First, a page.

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If you are an executor of an estate and are trying to work through probate, you know how difficult the process can be.

Unless there are certain circumstances, you generally need to go through probate before you can distribute the estate. However, there are ways where it is possible to avoid probate, making the whole process easier.

Want to know more? Keep reading, and we'll walk you through it all.


Probate is a legal process that happens after someone passes away. It's a way to make sure the person's assets are distributed fairly to their heirs or beneficiaries.

To start the probate process, someone has to apply for a "grant of probate."

This is a document from a court that gives the executor (the person in charge of the estate) the legal right to manage and distribute the assets of the deceased.

The executor's first job is to gather all the assets of the deceased person and create an inventory.

They also have to pay off any debts the person had. Then, the executor distributes the assets to the people named in the will or, if there is no will, to the person's heirs according to state law.

Probate can be a complicated and lengthy process, sometimes taking months or even years.

It can also be expensive, as there are often legal and court fees. But probate is important to ensure that the deceased person's wishes are carried out and that their assets are distributed fairly.


Not all assets of a deceased person are subjected to probate. If you have a well-planned estate, your heirs might not need to go through the probate process.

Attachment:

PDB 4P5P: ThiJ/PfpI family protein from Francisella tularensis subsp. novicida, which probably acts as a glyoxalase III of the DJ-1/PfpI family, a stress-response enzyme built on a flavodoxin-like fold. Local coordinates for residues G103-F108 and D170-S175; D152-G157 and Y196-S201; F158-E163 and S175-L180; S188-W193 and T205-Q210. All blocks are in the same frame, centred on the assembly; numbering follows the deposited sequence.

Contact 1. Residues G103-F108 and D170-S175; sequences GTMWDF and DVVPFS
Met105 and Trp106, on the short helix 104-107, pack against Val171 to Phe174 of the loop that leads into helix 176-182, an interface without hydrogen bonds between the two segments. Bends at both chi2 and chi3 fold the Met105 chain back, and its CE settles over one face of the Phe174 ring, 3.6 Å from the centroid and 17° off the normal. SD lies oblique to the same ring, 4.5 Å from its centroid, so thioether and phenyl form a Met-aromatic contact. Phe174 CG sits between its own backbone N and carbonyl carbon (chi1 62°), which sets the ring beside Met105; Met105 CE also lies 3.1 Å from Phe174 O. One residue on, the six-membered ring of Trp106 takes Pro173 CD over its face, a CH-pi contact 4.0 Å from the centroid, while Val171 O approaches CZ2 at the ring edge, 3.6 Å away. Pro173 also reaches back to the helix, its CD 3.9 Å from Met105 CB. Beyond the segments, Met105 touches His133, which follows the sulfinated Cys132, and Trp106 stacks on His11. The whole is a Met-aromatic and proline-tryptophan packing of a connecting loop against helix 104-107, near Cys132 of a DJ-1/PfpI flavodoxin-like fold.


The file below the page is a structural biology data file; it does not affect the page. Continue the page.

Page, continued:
For instance, if you have a jointly owned property, the ownership would automatically pass to the surviving owner. Caution should be taken before adding someone as a joint owner of your property.

Assets held in a trust or assets designated as payable-on-death or transfer-on-death would not need probate. They pass outside of the probate process directly to the beneficiaries.

Creating an estate plan is the key to avoiding probate.

You can appoint someone to handle your affairs and name your beneficiaries, and set up trusts or designate beneficiaries on assets like retirement accounts or bank accounts.

By doing so, you can ensure that your estate is settled quickly, efficiently, and without the need for probate. It also helps you avoid the associated costs and delays of probate, which can be burdensome to your heirs.


It can be difficult to know when probate is not necessary.

Keep in mind that assets that you hold in a trust do not need probate. You will also not need probate for assets that you've designated as payable on death or transfer on death.

Are you looking to hire a law firm to help you understand probate law? If so, First West Law LLP in Calgary can help you. Don't hesitate to reach out to us to get started today!


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